Non-24: Impact on Health and Daily Living

While most people live according to a 24-hour social day and maintain a regular sleep-wake schedule, the Non-24 patient displays periodically recurring problems with sleep initiation, sleep maintenance, and waking, as the circadian cycle of wakefulness and sleep moves in and out of synchrony with the fixed social sleep episode.1

When circadian rhythms are out of phase with conventional sleep-wake patterns, as they may be in patients who are blind with Non-24, these patients may suffer a decrease in well-being such as2:

  • Impairment in sleep duration, timing, and quality3
  • Alterations in mood3
  • A reduction in daytime functioning and participation in social activities3
  • Potential impact on metabolic and cardiovascular homeostasis2

Read on to know what symptoms to look for in your patients who are totally blind.

Non-24: A Patient’s Perspective

Patients with Non-24 have been living with these highly disruptive symptoms for numerous years or all of their lives. For many, they have either learned to live with the issues or don’t make the connection that their issues are related to their lack of light perception.

“I suffer from being awake at night, and then just feeling wired; not being able to function totally up to par during the day because I have a lack of sleep.”

The symptoms of Non-24 are often confused with sleep disorders, such as insomnia. But unlike insomnia, Non-24 is a condition in which a patient’s circadian rhythm of sleep and wakefulness is out of phase with the 24-hour day-night cycle.4

And while symptoms of Non-24 differ from patient to patient, the common denominator for all patients is its impact on their well-being and its disruption of their daily living.2 Non-24 patients may experience:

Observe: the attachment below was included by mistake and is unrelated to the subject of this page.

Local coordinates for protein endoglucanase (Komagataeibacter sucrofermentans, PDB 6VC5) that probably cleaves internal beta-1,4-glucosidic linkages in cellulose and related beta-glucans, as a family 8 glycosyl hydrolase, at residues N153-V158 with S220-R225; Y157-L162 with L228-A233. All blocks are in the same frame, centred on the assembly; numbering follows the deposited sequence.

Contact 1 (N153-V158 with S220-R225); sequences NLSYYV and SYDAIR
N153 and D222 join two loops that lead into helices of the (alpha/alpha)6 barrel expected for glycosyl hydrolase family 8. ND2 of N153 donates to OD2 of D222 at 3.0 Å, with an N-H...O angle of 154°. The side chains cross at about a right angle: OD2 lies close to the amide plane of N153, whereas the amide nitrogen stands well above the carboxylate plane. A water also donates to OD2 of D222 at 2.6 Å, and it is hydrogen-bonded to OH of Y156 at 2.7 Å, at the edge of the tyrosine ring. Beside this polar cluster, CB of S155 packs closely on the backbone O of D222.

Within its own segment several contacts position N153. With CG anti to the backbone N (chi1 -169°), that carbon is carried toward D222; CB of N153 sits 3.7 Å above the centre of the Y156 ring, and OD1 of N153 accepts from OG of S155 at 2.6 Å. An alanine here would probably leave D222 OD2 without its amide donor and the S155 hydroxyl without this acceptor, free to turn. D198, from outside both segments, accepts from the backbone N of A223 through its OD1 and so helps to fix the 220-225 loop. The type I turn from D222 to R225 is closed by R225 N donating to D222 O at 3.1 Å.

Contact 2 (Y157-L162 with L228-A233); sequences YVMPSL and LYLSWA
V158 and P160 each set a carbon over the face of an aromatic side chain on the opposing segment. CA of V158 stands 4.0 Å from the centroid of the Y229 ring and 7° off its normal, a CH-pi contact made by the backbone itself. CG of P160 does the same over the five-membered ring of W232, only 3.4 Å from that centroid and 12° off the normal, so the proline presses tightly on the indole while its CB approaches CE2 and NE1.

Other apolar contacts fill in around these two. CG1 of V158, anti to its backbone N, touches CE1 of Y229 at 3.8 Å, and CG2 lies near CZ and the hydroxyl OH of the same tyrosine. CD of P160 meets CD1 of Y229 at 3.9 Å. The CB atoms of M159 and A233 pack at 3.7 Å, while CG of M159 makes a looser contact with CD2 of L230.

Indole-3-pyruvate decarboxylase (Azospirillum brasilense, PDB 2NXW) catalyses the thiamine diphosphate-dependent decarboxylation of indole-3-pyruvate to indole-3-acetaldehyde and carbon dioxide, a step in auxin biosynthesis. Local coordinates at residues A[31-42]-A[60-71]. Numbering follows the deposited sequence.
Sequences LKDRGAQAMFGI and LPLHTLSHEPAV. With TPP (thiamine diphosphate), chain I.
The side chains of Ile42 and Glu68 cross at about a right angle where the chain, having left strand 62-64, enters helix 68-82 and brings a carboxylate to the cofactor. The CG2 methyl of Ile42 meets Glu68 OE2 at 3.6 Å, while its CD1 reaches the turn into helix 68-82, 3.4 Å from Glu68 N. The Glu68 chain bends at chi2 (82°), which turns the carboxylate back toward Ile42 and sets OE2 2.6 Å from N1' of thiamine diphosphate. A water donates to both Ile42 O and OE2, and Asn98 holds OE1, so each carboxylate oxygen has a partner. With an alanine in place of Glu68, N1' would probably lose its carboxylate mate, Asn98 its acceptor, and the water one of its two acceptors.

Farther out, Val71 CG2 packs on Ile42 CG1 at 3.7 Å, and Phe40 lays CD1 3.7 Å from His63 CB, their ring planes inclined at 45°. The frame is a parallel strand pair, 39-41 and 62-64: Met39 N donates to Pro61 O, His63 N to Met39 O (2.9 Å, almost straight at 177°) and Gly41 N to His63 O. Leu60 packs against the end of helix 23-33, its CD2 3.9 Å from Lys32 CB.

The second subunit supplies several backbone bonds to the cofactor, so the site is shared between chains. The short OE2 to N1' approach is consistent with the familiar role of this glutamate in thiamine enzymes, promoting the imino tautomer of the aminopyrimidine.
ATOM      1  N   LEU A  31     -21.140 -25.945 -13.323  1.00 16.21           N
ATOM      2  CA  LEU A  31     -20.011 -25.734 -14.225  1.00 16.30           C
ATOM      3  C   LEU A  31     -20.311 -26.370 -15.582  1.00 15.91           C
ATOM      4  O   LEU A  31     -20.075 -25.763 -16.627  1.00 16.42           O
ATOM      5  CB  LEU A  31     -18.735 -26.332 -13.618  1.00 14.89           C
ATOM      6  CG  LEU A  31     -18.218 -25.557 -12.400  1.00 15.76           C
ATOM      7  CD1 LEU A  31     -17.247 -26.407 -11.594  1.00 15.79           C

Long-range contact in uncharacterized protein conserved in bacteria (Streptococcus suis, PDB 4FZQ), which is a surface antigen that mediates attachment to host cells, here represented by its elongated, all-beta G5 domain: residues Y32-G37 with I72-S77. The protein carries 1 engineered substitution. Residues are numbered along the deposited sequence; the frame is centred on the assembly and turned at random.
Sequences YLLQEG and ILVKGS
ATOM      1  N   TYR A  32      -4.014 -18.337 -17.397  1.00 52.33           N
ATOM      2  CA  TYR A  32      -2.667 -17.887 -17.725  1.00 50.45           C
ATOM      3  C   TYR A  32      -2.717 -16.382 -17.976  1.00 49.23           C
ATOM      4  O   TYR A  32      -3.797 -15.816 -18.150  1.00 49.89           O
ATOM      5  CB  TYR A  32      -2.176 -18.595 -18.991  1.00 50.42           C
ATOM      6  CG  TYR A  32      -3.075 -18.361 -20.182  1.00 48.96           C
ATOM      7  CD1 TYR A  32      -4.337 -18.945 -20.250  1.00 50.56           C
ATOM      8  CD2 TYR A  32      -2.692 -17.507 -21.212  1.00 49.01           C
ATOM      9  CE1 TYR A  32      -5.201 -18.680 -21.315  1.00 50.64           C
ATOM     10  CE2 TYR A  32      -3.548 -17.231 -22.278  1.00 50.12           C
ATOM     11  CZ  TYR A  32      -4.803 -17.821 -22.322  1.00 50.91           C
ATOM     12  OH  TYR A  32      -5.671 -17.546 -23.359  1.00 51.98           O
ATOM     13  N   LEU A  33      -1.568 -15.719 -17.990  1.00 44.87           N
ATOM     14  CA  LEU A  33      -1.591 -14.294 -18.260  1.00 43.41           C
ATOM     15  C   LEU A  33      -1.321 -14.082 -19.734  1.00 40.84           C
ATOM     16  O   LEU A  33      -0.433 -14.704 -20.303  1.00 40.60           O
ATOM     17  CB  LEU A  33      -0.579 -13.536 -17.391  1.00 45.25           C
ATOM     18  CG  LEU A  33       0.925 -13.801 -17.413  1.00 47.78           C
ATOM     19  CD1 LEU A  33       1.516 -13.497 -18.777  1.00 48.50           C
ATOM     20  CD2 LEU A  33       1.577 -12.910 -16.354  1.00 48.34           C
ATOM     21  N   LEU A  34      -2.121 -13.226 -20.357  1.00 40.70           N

• Extreme sleepiness during the day3
  • Unintended napping during the day4
  • Poor quality of sleep at night3
  • Periods of not sleeping2
  • Sleeping through the night but not feeling refreshed the next day3
  • Dozing off during the day3
  • Problems with concentration/difficulty focusing5
  • Trouble taking part in daily activities5

Knowing that the consequences of Non-24 affect approximately 70% of people who are totally blind can help guide you in asking appropriate questions to make an informed diagnosis.6,7

If you have patients who are totally blind with sleep-wake complaints, consider a diagnosis of Non-24 (ICD9 Code 327.34/DSM5 Code 307.45).2-4,8

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References 1. Okawa M, Uchiyama M. Circadian rhythm sleep disorders: Characteristics and entrainment pathology in delayed sleep phase and non-24 sleep-wake syndrome. Sleep Med Rev. 2007:11:485-496. 2. Zisapel N. Circadian rhythm sleep disorders: pathophysiology and potential approaches to management. CNS Drugs. 2001;15(4):311-328. 3. Uchiyama M, Lockley SW. Non-24-hour sleep-wake syndrome in sighted and blind patients. Sleep Med Clin. 2009:4;195-211. 4. American Academy of Sleep Medicine. Non-24-hour sleep-wake syndrome. In: The International Classification of Sleep Disorders, 2nd ed.: Diagnostic and Coding Manual. Westchester, IL: American Academy of Sleep Medicine; 2005:117-137. 5. Lockley SW, Cohen D, Harper DG, Uchiyama M. Other circadian rhythm disorders: non-24-hour sleep-wake disorder and irregular sleep-wake disorder. In: Barkoukis T, Matheson JK, Ferber R, Doghramji K, eds. Therapy in Sleep Medicine. Amsterdam, The Netherlands: Elsevier; 2011:411-424 6. Sack RL, Lewy AJ. Circadian rhythm sleep disorders: lessons from the blind. Sleep Med Rev. 2001:5;189-206. 7. Dressman MA, Licamele L, Feeney J, Polymeropoulos MH. Seventy percent of totally blind people with sleep complaints are not entrained to the 24-hour clock. Poster presented at: 26th Annual Meeting of the Associated Professional Sleep Societies, LLC; June 10, 2012; Boston, MA. Poster 49. 8. American Psychiatric Association. Non-24-hour sleep wake syndrome. In: Diagnostic and Statistical Manual of Mental Disorders, 5th ed.: DSM-5; American Psychiatric Association; 2013:845.

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